Ten years of cool Ypsi-Arbor photos from Doug Coombe’s Concentrate archives

Our friends at Concentrate are celebrating the publication of their 500th issue, and, as part of the festivities, staff photographer Doug Coombe has put together a collection of his favorite 300 photos. If you can get beyond the horror of watching me age over the past decade, it really is an incredible document, as it includes a lot of people who have done really incredible work in Ann Arbor and Ypsilanti since about 2010, from bar owners (Jesse Kranyak: Wurst Bar) and farmers (Melvin Parson: We the People Growers Association), to artists (Jermaine Dickerson: Hero Nation) and entrepreneurs Lupe Quetglas: Ann Arbor Tortilla Company). If you have a minute, I’d encourage you to check it out… And, if you don’t have time to check out all 300, at least peruse Doug’s Top 25, which includes incredible photos like this one, accompanied by his memories of how the individual photos came to be.

Here’s what Doug has to say about this particular shot of me with my fellow Shadow Art Fair organizers Chris Sandon and Melissa Dettloff, taken in June, 2012: “I’m still amazed this photo happened and ran. Concentrate was doing a story on Shadow Art Fair, which ran as an alternative to the Ann Arbor Art Fairs from 2006 to 2013. Shadow Art Fair organizer Chris Sandon proposed doing a spoof of The Beatles’ infamous ‘butcher cover,’ which itself was a dig on Capitol Records’ shameless capitalism. As a huge Beatles fan I loved the idea. We did the photo shoot at night in Riverside Park. When I looked at the tiny back of my camera during the shoot I thought the shots looked great. When I downloaded them on my computer I realized they were way more disturbing than they looked on the back of my camera. Fortunately editor Jeff Meyers had a good sense of humor and has worked on a few horror films himself. This isn’t even the craziest photo from the night.”

And when Doug says that the above photo wasn’t the craziest one of the night, he wasn’t kidding… Here, to give you an idea of how the shoot went, is one of the shots from a little later in the series, as things began to go off the rails.

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  1. stupid hick
    Posted April 25, 2019 at 6:22 am | Permalink

    Troll bait. Wasn’t the Shadow Art Fair founded in Canton, and licensed to Mark Maynard, who despite years of trying was never able to make the Ypsilanti franchise a commercial success? I’m sure Hillary Clinton and her Comet Ping Pong friends would have approved of the baby sniffing booth.

  2. Eel
    Posted April 25, 2019 at 6:30 am | Permalink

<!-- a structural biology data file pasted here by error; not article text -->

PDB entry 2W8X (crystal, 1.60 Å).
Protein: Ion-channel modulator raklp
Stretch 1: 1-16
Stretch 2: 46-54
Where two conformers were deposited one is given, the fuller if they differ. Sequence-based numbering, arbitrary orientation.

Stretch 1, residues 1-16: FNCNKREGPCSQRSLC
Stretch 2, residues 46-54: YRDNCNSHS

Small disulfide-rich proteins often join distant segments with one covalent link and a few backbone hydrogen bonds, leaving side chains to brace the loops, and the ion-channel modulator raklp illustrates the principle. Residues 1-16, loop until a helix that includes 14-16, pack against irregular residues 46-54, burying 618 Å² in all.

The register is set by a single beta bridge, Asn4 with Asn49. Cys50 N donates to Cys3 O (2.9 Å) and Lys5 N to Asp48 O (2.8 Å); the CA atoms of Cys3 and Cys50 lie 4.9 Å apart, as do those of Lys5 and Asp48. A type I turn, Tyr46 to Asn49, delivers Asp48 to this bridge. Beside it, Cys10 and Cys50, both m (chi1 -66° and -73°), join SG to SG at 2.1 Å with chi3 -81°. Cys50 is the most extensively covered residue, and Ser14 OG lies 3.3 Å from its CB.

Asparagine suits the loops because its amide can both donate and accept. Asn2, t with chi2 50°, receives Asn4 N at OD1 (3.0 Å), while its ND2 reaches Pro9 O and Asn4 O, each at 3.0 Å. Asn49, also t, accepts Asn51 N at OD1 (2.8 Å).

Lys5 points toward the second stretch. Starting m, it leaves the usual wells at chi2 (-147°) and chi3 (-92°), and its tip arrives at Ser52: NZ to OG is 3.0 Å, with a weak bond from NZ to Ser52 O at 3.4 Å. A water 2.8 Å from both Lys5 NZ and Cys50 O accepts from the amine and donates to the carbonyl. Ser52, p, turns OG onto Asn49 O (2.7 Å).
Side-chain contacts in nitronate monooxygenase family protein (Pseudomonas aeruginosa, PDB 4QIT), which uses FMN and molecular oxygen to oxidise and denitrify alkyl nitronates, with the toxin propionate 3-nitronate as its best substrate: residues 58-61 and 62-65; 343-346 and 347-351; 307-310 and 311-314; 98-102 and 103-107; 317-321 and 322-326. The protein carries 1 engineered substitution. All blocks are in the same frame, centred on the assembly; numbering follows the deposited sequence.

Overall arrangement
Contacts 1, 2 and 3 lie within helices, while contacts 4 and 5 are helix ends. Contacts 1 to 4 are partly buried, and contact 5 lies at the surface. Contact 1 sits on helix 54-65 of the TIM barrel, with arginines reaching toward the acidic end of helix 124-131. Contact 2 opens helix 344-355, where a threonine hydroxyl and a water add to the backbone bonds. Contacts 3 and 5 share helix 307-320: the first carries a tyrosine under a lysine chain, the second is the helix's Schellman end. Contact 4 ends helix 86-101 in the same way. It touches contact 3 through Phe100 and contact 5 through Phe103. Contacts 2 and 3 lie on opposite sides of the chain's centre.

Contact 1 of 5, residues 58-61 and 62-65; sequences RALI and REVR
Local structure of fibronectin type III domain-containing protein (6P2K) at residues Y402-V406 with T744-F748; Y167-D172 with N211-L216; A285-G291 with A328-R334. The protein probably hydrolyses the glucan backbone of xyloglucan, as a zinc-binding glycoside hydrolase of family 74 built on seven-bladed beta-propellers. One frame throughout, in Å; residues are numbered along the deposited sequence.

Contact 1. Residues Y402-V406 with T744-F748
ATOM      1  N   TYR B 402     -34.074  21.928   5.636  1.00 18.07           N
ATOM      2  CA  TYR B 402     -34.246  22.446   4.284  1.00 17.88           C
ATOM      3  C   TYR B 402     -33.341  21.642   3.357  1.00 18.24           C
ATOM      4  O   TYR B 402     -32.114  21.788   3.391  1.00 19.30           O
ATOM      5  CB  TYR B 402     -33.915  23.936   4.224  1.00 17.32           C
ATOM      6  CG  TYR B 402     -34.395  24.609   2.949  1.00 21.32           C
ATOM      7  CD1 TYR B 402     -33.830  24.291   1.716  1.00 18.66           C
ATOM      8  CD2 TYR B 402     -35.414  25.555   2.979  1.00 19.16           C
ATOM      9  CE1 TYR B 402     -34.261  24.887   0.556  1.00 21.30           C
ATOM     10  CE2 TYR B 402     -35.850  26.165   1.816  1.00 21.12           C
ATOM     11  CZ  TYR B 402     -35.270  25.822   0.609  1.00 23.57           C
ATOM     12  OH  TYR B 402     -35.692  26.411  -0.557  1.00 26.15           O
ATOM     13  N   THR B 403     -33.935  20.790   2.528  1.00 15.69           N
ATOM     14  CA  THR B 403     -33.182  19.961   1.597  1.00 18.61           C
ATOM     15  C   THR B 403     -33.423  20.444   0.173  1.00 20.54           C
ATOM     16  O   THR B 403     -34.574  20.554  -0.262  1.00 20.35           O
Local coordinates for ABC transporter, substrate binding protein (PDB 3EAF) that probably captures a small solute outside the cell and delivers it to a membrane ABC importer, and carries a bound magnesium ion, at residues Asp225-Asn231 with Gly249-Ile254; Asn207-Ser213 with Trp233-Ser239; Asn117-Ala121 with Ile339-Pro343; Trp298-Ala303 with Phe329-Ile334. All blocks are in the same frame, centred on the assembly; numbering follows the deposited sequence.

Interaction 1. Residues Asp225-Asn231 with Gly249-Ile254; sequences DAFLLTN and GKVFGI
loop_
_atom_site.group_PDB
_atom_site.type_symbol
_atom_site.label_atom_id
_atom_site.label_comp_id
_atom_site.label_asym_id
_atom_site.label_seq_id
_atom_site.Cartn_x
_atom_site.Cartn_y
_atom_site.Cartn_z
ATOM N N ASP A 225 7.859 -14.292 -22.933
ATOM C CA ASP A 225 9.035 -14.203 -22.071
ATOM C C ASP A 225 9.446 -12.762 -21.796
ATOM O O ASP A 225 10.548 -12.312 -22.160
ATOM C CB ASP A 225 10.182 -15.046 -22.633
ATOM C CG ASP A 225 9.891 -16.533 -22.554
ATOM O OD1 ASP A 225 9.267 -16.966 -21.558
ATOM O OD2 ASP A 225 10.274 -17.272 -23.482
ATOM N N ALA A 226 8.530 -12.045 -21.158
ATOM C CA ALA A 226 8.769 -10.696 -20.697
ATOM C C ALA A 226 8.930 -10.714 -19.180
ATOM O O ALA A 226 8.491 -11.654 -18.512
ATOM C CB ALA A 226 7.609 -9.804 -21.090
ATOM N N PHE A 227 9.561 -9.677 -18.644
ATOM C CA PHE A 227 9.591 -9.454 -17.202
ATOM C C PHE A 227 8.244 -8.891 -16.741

Ah, the old tradition of Machetes at Midnight in Riverside Park. I miss the days of public dueling.

  3. Anonymous
    Posted April 25, 2019 at 7:15 am | Permalink

    The last shot is proof that there was a Democratic baby eating and child torture ring going on in Ypsi with Mark Maynard at the helm.

  4. 734
    Posted April 25, 2019 at 7:17 am | Permalink

    I miss the Shadow Art Fair.

  5. Conspiracy Theorist
    Posted April 25, 2019 at 8:43 am | Permalink

    How better to disguise your consumption of real babies than hiding them inside fake babies! Absolutely diabolical!

  6. Baby eaters
    Posted April 25, 2019 at 9:34 am | Permalink

    All you have to do is convince a couple mentally imbalanced people that there was baby eating, and the whole thing will take off.

  7. ElsieGal
    Posted April 25, 2019 at 7:25 pm | Permalink

    Thanks for this….very cool. I looked at all 300 photos!! I was at the very first Shadow Art Fair and the next few, too. Ardent fan of Henrietta Fahrenheit (wasn’t Jennifer A involved in the early Fairs??), and that’s what led me to the first Shadow Art Fair. Still have a couple of things I purchased there. I read Concentrate religiously, but missed a number of the photos from the early days, so I appreciate the spotlight on the treasure trove.

  8. ElsieGal
    Posted April 25, 2019 at 7:39 pm | Permalink

    Also, I just tracked down the post about Henrietta Fahrenheit closing (sorry, I wasn’t a reader then!!). It was lovely, spot-on, and made me nostalgic for the store. I have long believed–and still do from my west-of-Ann-Arbor perch–that HF was indeed the catalyst that started the downtown revival, even if it’s been slow coming.

  9. Posted April 27, 2019 at 1:06 pm | Permalink

    I should add that the machete wasn’t ours. That guy who you see holding it had it with him. He and his associates also had a number of pipes and other items that they hid before Doug started snapping photos.

    I should also add that, on they way into the park, we had to walk past a guy getting a blowjob on the tridge. I remember that he was kind of leaning against a bicycle.

    I’d never experienced so much weirdness in the park before or since. It must have been a full moon… If you’ve ever experienced meth-fueled machete fights in the park, let me know.

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